Restrictive Worldviews and Biomedical Science
Mike (Myron K) Denney, MD, PhD
After the scientific revolution had reached its pinnacle with the Positivists in Vienna in the late 19th century, the year of 1900 heralded fantastic and paradoxical discoveries that challenged the worldview that knowledge of nature could come about only through the rigorous application of logical mathematics and empirical science. The discovery in 1900 of the recursive paradox in mathematics by Bertrand Russell, and in the same year the use of a constant h to solve the electromagnetic black body problem by Max Planck, opened the door to two trains of thought that led respectively to complexity theory and quantum mechanics.
During the 20th century, complexity theory was heralded by Kurt Godel’s Incompleteness Theorem, which verified that the recursive paradox would never go away. That led the way to complex adaptive systems and complexity theory, in which unpredictable events spontaneously emerge from chaos. In parallel, quantum mechanics was realized through extremely reliable observations about the nature of reality—quantum particles do not exist until they are observed, can be in two places at the same time, are here and then appear over there without traversing the intervening space, and can affect one another instantaneously at-a-distance.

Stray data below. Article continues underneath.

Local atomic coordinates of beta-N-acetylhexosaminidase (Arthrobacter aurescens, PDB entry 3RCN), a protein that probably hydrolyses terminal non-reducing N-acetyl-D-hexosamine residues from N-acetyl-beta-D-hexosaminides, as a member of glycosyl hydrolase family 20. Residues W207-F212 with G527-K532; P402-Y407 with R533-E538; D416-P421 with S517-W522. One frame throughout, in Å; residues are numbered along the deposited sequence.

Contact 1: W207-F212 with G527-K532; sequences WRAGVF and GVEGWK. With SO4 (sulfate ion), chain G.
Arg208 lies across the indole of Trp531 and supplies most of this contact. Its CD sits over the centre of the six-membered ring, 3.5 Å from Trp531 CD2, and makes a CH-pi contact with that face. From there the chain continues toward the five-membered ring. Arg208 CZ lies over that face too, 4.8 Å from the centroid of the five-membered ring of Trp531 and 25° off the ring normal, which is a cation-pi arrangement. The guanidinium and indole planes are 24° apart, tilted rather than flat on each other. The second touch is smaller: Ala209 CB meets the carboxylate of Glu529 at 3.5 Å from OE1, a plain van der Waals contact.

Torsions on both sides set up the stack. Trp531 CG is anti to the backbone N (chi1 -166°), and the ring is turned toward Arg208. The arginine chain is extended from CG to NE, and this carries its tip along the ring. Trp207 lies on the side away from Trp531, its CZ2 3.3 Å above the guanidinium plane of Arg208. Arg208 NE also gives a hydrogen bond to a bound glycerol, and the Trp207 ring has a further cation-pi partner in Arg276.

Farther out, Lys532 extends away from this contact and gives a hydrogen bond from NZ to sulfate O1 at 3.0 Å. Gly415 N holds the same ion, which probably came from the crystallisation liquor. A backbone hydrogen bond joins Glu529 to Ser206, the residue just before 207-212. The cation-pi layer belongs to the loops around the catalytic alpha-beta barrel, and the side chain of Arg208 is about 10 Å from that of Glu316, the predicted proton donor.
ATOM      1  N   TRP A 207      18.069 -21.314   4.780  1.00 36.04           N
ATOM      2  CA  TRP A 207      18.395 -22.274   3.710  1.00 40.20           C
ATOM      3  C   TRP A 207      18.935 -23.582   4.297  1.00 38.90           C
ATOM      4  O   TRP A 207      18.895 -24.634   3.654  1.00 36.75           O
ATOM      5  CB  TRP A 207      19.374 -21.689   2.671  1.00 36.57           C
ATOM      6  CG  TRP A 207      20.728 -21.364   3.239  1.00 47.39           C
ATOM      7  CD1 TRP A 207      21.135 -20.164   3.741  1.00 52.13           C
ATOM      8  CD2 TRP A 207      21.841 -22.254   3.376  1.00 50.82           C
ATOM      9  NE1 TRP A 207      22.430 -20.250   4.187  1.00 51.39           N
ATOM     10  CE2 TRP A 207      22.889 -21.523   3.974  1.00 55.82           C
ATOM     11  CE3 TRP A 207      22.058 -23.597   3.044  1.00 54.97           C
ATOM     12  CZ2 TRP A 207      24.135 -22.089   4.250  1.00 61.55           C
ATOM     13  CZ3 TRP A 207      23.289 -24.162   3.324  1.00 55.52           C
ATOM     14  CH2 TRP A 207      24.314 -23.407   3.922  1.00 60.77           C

Such counterintuitive dynamics have not yet been applied to empirical biomedical science, in which objective, cause-and-effect studies with statistical analyses are the strict standard of research and treatment of disease. But, is it possible that complexity and quantum could be applied to the empirical methodology of ordinary biomedical science? After all, the human body is the most complex entity we know of in the universe. Moreover, human physiology is powered by chemical “transport” proteins, which exchange subatomic particles within human cells, and neuropeptides which constantly transport subatomic particles within neuronal synapses and at neuroreceptors throughout the body.
The goals of SSE include bringing improved understanding to those restrictive worldviews that limit scientific inquiry. Is it possible that in a kind of recursive paradox our culture’s rigid commitment to ordinary biomedical science is one of those restrictive worldviews?
How might one design a biomedical research project that included spontaneous emergence out of chaos and the existence of a quantum particle in two places at the same time? To begin with we might consider: qualities as well as quantities, the subjective as well as objective, wholeness as well as fragmentation, and the imaginary numbers in Mendelbrot’s fractals.
What paths might we take, what discussions might be engage in, what conferences might we participate in to bring about a union of ordinary biomedical science with the new sciences of the 21st century?